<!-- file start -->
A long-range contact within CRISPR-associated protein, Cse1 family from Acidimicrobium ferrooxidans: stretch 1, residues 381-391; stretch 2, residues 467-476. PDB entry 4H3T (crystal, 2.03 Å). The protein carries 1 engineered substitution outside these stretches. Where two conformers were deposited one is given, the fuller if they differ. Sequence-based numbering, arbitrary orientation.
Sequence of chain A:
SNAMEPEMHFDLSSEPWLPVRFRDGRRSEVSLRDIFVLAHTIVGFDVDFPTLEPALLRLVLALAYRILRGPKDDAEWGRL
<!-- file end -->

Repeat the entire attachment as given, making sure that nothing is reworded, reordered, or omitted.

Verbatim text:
A long-range contact within CRISPR-associated protein, Cse1 family from Acidimicrobium ferrooxidans: stretch 1, residues 381-391; stretch 2, residues 467-476. PDB entry 4H3T (crystal, 2.03 Å). The protein carries 1 engineered substitution outside these stretches. Where two conformers were deposited one is given, the fuller if they differ. Sequence-based numbering, arbitrary orientation.
Sequence of chain A:
SNAMEPEMHFDLSSEPWLPVRFRDGRRSEVSLRDIFVLAHTIVGFDVDFPTLEPALLRLVLALAYRILRGPKDDAEWGRL